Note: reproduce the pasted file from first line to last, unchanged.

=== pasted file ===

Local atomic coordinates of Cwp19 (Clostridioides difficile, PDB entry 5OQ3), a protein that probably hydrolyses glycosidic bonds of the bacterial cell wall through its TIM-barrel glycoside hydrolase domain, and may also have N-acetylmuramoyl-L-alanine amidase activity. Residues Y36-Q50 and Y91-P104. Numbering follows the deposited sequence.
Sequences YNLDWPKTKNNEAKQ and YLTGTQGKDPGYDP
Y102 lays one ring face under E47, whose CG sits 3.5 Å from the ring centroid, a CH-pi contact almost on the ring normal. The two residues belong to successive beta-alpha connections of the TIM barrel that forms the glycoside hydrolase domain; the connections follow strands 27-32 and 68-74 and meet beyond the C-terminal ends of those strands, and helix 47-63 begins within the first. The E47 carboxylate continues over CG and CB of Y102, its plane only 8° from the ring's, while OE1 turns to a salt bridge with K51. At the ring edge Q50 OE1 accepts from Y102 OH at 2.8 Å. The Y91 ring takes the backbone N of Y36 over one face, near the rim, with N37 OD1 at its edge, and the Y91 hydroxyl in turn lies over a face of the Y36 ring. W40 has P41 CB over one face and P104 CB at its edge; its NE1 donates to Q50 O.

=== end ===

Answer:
Local atomic coordinates of Cwp19 (Clostridioides difficile, PDB entry 5OQ3), a protein that probably hydrolyses glycosidic bonds of the bacterial cell wall through its TIM-barrel glycoside hydrolase domain, and may also have N-acetylmuramoyl-L-alanine amidase activity. Residues Y36-Q50 and Y91-P104. Numbering follows the deposited sequence.
Sequences YNLDWPKTKNNEAKQ and YLTGTQGKDPGYDP
Y102 lays one ring face under E47, whose CG sits 3.5 Å from the ring centroid, a CH-pi contact almost on the ring normal. The two residues belong to successive beta-alpha connections of the TIM barrel that forms the glycoside hydrolase domain; the connections follow strands 27-32 and 68-74 and meet beyond the C-terminal ends of those strands, and helix 47-63 begins within the first. The E47 carboxylate continues over CG and CB of Y102, its plane only 8° from the ring's, while OE1 turns to a salt bridge with K51. At the ring edge Q50 OE1 accepts from Y102 OH at 2.8 Å. The Y91 ring takes the backbone N of Y36 over one face, near the rim, with N37 OD1 at its edge, and the Y91 hydroxyl in turn lies over a face of the Y36 ring. W40 has P41 CB over one face and P104 CB at its edge; its NE1 donates to Q50 O.